Canyon Country, AZ and UT

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March 2019: Sunset Point Overlook, Bryce Canyon National Park, UT

There are many different ways to explore Canyon Country. During the last week of March, "Grandma Hattie" visited and we shared overlooks and short walks: a snowy Bryce Canyon, the Grand Wash of Capitol Reef, Devil's Garden in the Grand Staircase-Escalante, Goblin Valley, Dead Horse Point and Coal Mine Canyon. A week later, grade school friends Marilyn and Joel visited from Chicago and we hiked together for miles through North and South Coyote Buttes and watched the Milky Way rise and set behind the Paria Rimrock Hoodoos.

We'll never see it all, but most people never see it at all. The air is clean, the skies are dark, the stars and planets are bright and the best roads are dirt, clay and sand. The light is fickle and a sudden storm can strand you for days. It's impossible not to gain a newfound respect for the early settlers who traveled these same roads, rarely covering more than 20 miles on the best of days.

It's one of those rare places we keep coming back to, always seeing new things, each more wondrous than the last.

©Rich Beckman

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April 2019: Coal Mine Canyon, Navajo and Hopi Nations

The four-mile long Coal Mine Canyon features a variety of colorful spires, hoodoos, cliffs and fins and is composed of thin layers of soft Dakota Sandstone on top of thicker layers of Entrada Dakota Sandstone. There is now a path down to the canyon floor, about 400 feet below, just east of the picnic tables, with a steep descent bordered by rope railings.

The Canyon rim is on Navajo land and the Canyon floor is on Hopi land. The area is unposted, but some literature says that you need a Navajo permit to visit the rim and a Hopi guide to descend into the Canyon. I've been there a couple of times and have never seen any permits or guides, but both the Navajo and the Hopi are sovereign nations with their own legal systems, so it is best to follow their regulations. (1/3)

©Rich Beckman

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April 2019: Hiking in Coal Mine Canyon, Navajo and Hopi Nations, AZ

The four-mile long Coal Mine Canyon features a variety of colorful spires, hoodoos, cliffs and fins and is composed of thin layers of soft Dakota Sandstone on top of thicker layers of Entrada Dakota Sandstone. There is now a path down to the canyon floor, about 400 feet below, just east of the picnic tables, with a steep descent bordered by rope railings.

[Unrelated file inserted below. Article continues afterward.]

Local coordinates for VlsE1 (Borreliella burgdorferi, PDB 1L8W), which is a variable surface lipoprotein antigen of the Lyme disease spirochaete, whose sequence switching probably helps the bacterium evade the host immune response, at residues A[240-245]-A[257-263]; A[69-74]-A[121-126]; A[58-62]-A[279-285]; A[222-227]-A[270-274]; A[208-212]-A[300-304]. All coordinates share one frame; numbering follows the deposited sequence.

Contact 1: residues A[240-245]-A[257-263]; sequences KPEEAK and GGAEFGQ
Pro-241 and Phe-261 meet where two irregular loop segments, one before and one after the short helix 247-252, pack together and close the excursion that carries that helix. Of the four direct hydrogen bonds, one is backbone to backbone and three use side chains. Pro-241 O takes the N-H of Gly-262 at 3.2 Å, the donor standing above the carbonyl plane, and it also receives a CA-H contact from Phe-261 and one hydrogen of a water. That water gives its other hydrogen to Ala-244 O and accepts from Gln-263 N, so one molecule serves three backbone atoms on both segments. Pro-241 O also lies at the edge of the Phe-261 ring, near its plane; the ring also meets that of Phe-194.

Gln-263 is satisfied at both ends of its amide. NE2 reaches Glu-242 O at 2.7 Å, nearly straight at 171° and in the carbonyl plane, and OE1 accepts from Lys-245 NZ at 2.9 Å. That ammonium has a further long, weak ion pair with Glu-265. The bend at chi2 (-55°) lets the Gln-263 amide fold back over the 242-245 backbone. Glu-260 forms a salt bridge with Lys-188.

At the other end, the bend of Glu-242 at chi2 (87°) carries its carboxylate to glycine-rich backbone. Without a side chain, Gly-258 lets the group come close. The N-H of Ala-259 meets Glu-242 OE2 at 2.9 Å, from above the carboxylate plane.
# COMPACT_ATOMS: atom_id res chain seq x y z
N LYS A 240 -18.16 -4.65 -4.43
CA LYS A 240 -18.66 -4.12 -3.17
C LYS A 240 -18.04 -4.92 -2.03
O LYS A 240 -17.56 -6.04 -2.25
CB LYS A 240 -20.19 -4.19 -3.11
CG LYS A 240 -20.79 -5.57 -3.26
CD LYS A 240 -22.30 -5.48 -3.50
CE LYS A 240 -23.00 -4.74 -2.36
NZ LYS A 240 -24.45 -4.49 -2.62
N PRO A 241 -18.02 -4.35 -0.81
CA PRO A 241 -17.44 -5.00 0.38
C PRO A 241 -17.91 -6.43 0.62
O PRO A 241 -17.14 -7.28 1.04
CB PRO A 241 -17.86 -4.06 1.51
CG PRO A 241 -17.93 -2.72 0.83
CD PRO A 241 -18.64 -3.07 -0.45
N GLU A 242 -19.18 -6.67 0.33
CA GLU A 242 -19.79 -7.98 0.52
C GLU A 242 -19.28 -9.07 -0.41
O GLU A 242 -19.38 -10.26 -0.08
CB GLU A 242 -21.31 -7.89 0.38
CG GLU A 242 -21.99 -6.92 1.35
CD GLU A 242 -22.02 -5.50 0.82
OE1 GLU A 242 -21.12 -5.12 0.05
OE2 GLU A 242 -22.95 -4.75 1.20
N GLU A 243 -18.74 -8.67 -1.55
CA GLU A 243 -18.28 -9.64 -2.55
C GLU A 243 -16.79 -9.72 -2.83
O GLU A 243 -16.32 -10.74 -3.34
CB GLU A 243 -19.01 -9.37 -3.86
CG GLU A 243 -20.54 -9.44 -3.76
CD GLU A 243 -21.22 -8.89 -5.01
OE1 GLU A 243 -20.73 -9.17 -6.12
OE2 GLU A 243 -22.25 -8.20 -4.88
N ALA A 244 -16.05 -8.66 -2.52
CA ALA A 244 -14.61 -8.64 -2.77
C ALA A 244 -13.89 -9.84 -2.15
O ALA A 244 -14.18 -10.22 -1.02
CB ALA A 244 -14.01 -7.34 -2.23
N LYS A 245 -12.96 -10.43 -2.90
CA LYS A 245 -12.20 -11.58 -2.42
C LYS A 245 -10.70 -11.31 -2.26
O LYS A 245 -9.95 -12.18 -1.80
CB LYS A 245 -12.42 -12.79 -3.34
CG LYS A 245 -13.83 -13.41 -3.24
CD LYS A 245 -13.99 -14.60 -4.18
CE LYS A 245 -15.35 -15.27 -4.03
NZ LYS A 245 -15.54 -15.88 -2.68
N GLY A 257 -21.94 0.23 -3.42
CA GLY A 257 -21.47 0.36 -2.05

The Canyon rim is on Navajo land and the Canyon floor is on Hopi land. The area is unposted, but some literature says that you need a Navajo permit to visit the rim and a Hopi guide to descend into the Canyon. I've been there a couple of times and have never seen any permits or guides, but both the Navajo and the Hopi are sovereign nations with their own legal systems, so it is best to follow their regulations. (2/3)

©Rich Beckman

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April 2019: Coal Mine Canyon, Navajo and Hopi Nations

The four-mile long Coal Mine Canyon features a variety of colorful spires, hoodoos, cliffs and fins and is composed of thin layers of soft Dakota Sandstone on top of thicker layers of Entrada Dakota Sandstone. There is now a path down to the canyon floor, about 400 feet below, just east of the picnic tables, with a steep descent bordered by rope railings.

The Canyon rim is on Navajo land and the Canyon floor is on Hopi land. The area is unposted, but some literature says that you need a Navajo permit to visit the rim and a Hopi guide to descend into the Canyon. I've been there a couple of times and have never seen any permits or guides, but both the Navajo and the Hopi are sovereign nations with their own legal systems, so it is best to follow their regulations. (3/3)

©Rich Beckman

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April 2019: Horseshoe Bend, Page, AZ

Horseshoe Bend is a natural horseshoe-shaped meander of the Colorado River, 1,000 feet below the viewing area, within the Glen Canyon National Recreation Area. The parking area is currently under construction and requires a five-dollar round-trip shuttle ride from a remote lot 2.5 miles to the northeast, off of Route 98. This is a major tourist destination, so be prepared for large crowds and lots of selfie-taking tourists along the edge of the viewing area.

©Rich Beckman

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April 2019: Stud Horse Mesa, Page, AZ

Stud Horse Point is a narrow promontory at the end of a broad mesa spanning the Arizona/Utah state line about seven miles west of Page, AZ. Within a ravine along the four-wheel drive approach road are several large hoodoos and a view overlooking Lake Powell. (1/5)

©Rich Beckman

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April 2019: Stud Horse Mesa, Page, AZ

Stud Horse Point is a narrow promontory at the end of a broad mesa spanning the Arizona/Utah state line about seven miles west of Page, AZ. Within a ravine along the four-wheel drive approach road are several large hoodoos and a view overlooking Lake Powell. (2/5)

©Rich Beckman

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April 2019: Stud Horse Mesa, Page, AZ